Rajapakse bluntly told a meeting of union leaders at his official residence on May 25 that the government could not afford public sector pay rises because of the war against the LTTE. He denounced the government’s critics for doing “the spade work for [LTTE leader] Prabhakaran”. None of the union bureaucrats present challenged the president because, in one way or another, they support his government’s communal war.

Working people—Sinhala, Tamil and Muslim—are being forced to pay the price of this senseless and criminal conflict. Hundreds of people have been killed, more have “disappeared” and tens of thousands have been driven from their homes over the past 18 months. The government dramatically increased war spending by 25 percent last year and proposes a further 45 percent rise this year. The military budget is projected to be 139 billion rupees ($US13 billion) for 2007 or 30.3 percent of total government expenditure.

To pay for his war, Rajapakse has slashed public services while continuing to implement the demands of the IMF and World Bank for privatisation and market reform. Public education at all levels including university, as well as health and welfare, has suffered. War spending has accelerated inflation. Rising prices for basic goods have eaten into real wages.

In response to strikes and protests, the government has increasingly used its repressive powers under the ongoing state of emergency. Last December, in the wake of a strike by half-a-million plantation workers, Rajapakse reimposed the draconian Prevention of Terrorism Act (PTA) and branded any “disruption” of essential services as a “terrorist act”. Port workers, plantation workers and now university employees have been treated as traitors and dealt with accordingly.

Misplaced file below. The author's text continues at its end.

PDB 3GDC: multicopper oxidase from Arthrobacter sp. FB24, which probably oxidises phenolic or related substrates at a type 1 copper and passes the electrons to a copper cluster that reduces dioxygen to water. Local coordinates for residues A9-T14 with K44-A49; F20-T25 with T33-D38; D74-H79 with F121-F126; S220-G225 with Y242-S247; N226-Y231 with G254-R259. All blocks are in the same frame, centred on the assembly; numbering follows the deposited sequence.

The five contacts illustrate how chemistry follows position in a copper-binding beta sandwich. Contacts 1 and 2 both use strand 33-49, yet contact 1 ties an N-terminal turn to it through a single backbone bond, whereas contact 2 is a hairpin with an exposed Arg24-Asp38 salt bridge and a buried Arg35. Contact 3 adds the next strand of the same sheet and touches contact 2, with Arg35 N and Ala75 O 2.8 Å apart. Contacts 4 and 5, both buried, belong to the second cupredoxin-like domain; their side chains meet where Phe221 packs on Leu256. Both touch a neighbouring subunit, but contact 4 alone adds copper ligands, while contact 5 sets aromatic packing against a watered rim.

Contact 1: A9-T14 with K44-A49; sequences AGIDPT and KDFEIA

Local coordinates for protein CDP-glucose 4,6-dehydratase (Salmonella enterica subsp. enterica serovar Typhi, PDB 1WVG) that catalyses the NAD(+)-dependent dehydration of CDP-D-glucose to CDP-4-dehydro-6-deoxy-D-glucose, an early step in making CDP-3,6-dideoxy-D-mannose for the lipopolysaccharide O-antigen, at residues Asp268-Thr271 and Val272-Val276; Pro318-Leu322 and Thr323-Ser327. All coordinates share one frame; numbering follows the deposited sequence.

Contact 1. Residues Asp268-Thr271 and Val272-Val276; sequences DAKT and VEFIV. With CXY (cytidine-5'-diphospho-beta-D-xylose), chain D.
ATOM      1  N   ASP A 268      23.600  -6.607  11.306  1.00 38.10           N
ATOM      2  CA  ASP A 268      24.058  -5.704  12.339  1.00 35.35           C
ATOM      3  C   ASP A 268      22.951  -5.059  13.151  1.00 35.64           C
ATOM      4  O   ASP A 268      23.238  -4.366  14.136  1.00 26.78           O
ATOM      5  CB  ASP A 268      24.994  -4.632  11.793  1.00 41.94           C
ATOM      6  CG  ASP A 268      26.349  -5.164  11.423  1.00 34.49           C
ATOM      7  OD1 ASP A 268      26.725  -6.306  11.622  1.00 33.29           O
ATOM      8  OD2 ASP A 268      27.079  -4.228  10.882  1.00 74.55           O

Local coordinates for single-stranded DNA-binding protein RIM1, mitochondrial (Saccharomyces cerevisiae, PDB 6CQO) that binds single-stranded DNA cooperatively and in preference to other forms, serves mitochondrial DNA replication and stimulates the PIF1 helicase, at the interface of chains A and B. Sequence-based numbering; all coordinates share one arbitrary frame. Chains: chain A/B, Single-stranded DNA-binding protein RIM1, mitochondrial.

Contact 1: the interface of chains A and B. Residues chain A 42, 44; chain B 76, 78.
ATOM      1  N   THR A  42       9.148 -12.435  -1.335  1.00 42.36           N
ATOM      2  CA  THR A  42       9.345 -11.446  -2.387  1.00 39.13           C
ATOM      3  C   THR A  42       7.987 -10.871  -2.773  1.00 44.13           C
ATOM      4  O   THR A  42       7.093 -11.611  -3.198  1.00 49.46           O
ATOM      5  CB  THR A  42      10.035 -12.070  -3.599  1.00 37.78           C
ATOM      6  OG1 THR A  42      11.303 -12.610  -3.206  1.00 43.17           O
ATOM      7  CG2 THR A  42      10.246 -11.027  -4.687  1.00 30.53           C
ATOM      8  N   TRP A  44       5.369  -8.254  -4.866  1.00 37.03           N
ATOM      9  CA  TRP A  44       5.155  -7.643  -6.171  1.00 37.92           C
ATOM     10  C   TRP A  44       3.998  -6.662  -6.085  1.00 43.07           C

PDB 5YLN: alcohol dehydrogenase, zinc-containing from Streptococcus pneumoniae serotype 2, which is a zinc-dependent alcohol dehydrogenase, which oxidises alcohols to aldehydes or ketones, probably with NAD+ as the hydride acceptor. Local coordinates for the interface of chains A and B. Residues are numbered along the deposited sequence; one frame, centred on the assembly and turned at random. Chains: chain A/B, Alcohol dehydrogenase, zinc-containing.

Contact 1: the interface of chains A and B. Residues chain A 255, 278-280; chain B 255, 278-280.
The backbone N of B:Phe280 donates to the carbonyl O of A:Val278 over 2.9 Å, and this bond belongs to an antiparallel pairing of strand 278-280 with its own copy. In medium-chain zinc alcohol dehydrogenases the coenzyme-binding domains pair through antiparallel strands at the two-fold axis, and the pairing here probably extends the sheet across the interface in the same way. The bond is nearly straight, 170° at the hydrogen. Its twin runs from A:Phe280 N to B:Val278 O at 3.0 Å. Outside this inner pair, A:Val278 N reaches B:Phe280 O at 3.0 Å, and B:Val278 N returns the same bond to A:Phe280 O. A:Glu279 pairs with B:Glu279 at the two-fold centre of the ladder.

No section of the working class can conduct a struggle for pay, working conditions and democratic rights outside of a political program to oppose the war, the government that is waging it and the profit system that is responsible for it. A socialist perspective to mobilise workers independently of all factions of the ruling elite is the essential precondition to defend even the most basic interests of the working class. The trade union leaderships are organically incapable of waging such a fight.

The university trade union alliance is a case in point. The IUTUJC consists of the Sri Lanka Freedom Employees Joint Forum (SLFEJF) affiliated to Rajapakse’s Sri Lanka Freedom Party (SLFP); the Inter University Services Trade Union (IUSTU) controlled by the pro-war Janatha Vimukthi Peramuna (JVP), and several “independent” unions that are notable only for their failure to take any independent stance.

From the outset, the IUTUJC’s perspective was limited to making a futile appeal to the university authorities, the UGC and the Rajapakse government. In shutting down the strike on May 7, IUTUJC co-secretary H.P. Ariyapala declared that the unions had no alternative, “taking into consideration the government’s monetary and other difficulties”. The IUTUJC leaders gave the same excuse last Friday, calling off all strike action, due to “the prevailing situation in the country”. The “prevailing situation” is nothing but Rajapakse’s racialist war.